• Scott Roberts

    Thank god Richard Williams doesn’t take himself as seriously as those commenting on this post, or his lectures wouldn’t be nearly as inspiring and fun to watch. He’s an animator after all, and he didn’t put himself in all those ridiculous poses by accident. It’s an amusing video, especially if you’ve spent hours and hours watching the source material and developed love for the guy.

  • Kevin H.

    First animator memes, now this? There are more relevant “hip things” to report on surely…

  • Paul N

    Y’now, this video wouldn’t be possible if Dick hadn’t preserved those moves on videos of his own. I don’t see what’s so offensive about this remix, and I doubt he would either.

  • Mapache

    Well, Richard Williams is clearly a great mime slash physical comedian. I’m guessing his a great dancer in real life too.

  • alok

    I’m a student of animation and I have immense respect for Mr.Williams and his body of work. If I I may say so,I did find it rather distressing when I saw his thumbnail and the caption of the clip. I watched it too and felt the same about it. Now I know I am nobody to criticize the actions of the web admin but I just wanted to share what a lot of my friends and myself felt about the video. It wasn’t something we would expect to see on Cartoon Brew,but then again it could be that we just have a different sense of humor. Its kinda like seeing a video mash-up of your grandpa’s funny moments uploaded and being liked on you tube by someone you don’t even know.weird feeling.

  • http://she-seeing.tumblr.com/tagged/my+work Caty

    Oh come on. It’s like the animators’s memes tumblr. Healthy non-Family Guy fun. I’m in my 20′s and the only message I receive here is that it’s impossible for you to get old unless you think you are. He sure shows energy there plus the pressureized-up music.
    I’d say this is gazillions much safe than last John Lasseter’s “fan art” posted.

  • http://MicroscopicPictures.weebly.com John Richardson

    I guess it just hit me as along the same lines as a good-natured roast, among friends and admirers. But it’s true that I don’t even know him. I’ve just gotten used to photos of all the old masters mugging into a mirror – or of Walt, say, doing a silly little dance in a story meeting.

  • http://[email protected] Jean Morel

    One thing we don’t see anymore in this business is the poking fun at each other that artists did back when people in general had class!

  • http://www.suzanne-reilly.blogspot.co.uk Shuzanne

    I can’t see why people are getting so upset about this – loosen up guys! Williams is a great mover and he is fantastic to watch. This video is clearly just a bit of fun and a bit of a laugh at what we do really. He’s an entertainer for god’s sakes!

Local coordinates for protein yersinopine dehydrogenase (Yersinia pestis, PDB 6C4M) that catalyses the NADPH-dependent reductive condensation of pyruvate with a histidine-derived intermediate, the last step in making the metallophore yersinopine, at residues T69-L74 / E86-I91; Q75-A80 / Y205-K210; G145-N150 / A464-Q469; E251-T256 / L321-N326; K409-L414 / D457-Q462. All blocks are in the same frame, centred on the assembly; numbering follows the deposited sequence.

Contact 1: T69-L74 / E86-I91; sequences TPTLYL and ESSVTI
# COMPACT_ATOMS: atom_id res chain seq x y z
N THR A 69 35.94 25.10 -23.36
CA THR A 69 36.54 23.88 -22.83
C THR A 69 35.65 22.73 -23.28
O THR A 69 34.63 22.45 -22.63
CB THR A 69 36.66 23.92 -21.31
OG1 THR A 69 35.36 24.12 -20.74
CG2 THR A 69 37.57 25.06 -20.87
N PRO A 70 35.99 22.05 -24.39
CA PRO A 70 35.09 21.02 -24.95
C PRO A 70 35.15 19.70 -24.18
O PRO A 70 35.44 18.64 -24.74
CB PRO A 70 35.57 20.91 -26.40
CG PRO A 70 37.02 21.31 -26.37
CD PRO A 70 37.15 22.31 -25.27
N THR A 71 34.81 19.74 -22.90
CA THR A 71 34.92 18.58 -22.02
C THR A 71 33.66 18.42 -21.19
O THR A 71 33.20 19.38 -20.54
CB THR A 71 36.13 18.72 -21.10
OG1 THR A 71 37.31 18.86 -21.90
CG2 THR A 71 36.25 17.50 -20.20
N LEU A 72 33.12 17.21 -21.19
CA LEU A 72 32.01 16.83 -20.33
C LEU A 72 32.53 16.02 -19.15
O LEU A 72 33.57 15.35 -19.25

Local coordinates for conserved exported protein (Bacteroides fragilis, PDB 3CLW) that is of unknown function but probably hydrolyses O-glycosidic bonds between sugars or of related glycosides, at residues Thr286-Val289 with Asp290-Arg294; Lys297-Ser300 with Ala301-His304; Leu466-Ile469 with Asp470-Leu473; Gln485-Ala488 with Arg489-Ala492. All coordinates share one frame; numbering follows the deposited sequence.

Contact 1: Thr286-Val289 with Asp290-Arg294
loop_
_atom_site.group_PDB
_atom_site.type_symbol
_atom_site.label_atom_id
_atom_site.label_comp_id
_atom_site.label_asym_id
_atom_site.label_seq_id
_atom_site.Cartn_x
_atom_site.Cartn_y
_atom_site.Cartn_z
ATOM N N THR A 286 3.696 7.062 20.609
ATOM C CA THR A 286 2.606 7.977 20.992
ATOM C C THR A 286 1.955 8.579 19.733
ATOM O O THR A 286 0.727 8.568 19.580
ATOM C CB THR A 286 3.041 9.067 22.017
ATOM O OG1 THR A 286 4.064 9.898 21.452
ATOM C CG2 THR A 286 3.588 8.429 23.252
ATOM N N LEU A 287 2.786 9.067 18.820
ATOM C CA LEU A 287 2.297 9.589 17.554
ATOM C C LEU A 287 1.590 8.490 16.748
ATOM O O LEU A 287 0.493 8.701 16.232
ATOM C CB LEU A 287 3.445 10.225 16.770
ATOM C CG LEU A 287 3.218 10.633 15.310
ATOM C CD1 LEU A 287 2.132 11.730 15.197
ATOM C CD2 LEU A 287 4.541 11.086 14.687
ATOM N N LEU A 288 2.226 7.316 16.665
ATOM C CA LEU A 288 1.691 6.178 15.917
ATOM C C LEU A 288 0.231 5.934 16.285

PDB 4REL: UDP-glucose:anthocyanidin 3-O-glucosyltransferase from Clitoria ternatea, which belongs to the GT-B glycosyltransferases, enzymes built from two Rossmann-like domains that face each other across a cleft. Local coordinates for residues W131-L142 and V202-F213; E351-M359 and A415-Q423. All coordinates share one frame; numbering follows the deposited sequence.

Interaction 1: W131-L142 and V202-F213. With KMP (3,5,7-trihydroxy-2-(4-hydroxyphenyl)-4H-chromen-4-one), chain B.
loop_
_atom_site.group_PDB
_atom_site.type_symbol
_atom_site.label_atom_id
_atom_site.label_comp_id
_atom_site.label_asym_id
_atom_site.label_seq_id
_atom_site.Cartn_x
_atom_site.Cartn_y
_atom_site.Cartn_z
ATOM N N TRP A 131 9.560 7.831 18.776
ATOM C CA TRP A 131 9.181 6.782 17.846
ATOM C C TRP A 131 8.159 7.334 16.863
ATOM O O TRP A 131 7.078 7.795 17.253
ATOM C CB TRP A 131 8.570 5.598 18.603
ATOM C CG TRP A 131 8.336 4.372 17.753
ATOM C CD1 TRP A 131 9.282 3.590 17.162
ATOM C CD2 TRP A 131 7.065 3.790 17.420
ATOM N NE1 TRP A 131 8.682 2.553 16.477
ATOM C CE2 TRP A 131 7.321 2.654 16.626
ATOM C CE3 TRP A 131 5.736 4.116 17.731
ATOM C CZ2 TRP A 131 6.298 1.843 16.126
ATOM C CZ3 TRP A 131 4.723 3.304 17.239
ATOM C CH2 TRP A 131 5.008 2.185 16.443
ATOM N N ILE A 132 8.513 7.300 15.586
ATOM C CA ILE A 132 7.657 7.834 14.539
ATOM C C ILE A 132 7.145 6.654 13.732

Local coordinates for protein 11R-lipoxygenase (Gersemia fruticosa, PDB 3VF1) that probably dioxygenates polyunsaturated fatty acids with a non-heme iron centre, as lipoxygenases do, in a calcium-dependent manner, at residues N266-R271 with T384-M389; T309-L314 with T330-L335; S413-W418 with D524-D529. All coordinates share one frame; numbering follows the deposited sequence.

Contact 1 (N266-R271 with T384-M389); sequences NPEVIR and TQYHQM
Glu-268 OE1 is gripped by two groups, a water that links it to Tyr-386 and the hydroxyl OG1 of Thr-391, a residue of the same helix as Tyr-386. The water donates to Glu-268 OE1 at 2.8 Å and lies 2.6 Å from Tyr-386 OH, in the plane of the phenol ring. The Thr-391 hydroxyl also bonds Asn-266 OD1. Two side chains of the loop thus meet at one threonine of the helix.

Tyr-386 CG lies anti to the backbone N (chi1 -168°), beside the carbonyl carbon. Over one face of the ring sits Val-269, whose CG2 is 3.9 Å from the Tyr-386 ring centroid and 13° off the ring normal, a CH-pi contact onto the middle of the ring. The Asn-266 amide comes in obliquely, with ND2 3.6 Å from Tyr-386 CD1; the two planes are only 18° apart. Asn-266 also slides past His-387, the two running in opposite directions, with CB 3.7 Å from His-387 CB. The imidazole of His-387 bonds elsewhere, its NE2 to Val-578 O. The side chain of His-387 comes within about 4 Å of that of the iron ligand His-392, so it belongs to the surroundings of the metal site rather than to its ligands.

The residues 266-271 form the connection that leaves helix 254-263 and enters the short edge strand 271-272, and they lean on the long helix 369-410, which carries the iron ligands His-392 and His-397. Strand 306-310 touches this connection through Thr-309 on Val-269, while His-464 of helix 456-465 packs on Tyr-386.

It just inspires me and makes me love our craft more and people like Williams. I think it’s totally relevant, if you can’t have a wee chuckle at this then what’s the point?

    • http://www.olivier-vuil.com Olivier Vuil

      You’re right ! We need to be funny in our mind if we want to animate cartoon characters !

  • Spencer

    Oh Amid posted this? Then we should take this video way too seriously.

    Great job, dude. That was funny. I laughed.

  • http://www.koochekoo.com/ Miles Thompson

    cartoonists and animators without a sense of humor = snoozefest … we are, at heart, FINGER pointers all – i’m ok with that and know that RW is too… he’d LAUGH FIRST!

  • dbenson

    I don’t see any disrespect here. What I see is a master animator reminding us that animation is performing, not just drawing. It’s also clear he’s not merely clowning about but demonstrating movement and attitudes.

    If your animation meetings DON’T look like this, it’s a time to worry.

  • http://[email protected] danny

    I’m glad to see more posts about how to not take this very seriously. Ironically, there are too many artist, cartoonist, illustrators, and animators out there without a sense of humor. They typically like to criticize anything if it doesn’t make their favorite artist look like a saint. Take Fuck Yeah Animation Bosses. Perfect example and actually quite funny.

  • mike

    Animation is such an incredible art form. Having only been lucky enough to sit in on a few classes taught by Richard in the late 90′s, I could see, while he was an aesthetician of movement with an incredible sense of dedication and focus, he loved and encouraged rule-breaking wacky off-the-wall stuff, and showed us with his body what that might look like. this made me laugh and appreciate him all the more.

  • Benjamin Arcand

    Seriously, I don’t understand how someone can be shocked by this video… or find it disrespectful for the man himself. It’s just a “best of” of his funny moves while acting/teaching animation (plus some silly music).

  • TheBandSnapsBack

    This is hilarious. Lighten up.

  • http://youtube.com/Mesterius1 Mesterius

    Forgot to mention this the day I actually saw it, but this video made my day! :) It’s both cleverly respectful and wonderfully silly at the same time. Did anybody e-mail it to Richard Williams himself yet?

  • http://landofwooo Le Zebra

    Some of you people tare taking this way too seriously, no wonder the person didn’t want to put their name down. Some of you guys have no taste when it comes with the ability to laugh. This was fun and silly and in my opinion reelected Mr.Williams bright and outgoing personality but in a different direction. I commend this person for doing what they did, it shows at least they had the balls to push entertainment in a direction none of you obviously would or ever could. I had a good laugh and now its back to my daily animator life, seriously you people are more bland than children. Get over it.

  • Margaret Williams

    I first met Dick at a party at Chuck Jones’ house. Most of the lead animators from Fantasia were there and as I walked in, T. Hee was hilariously demonstrating the rear-end choreography of the hippos in that film. Animators have to know how to move themselves or they can’t move their characters. I think this is a delightful and entertaining video which I think our grandchildren (Dick’s and mine) will love and I can’t wait to show it to them.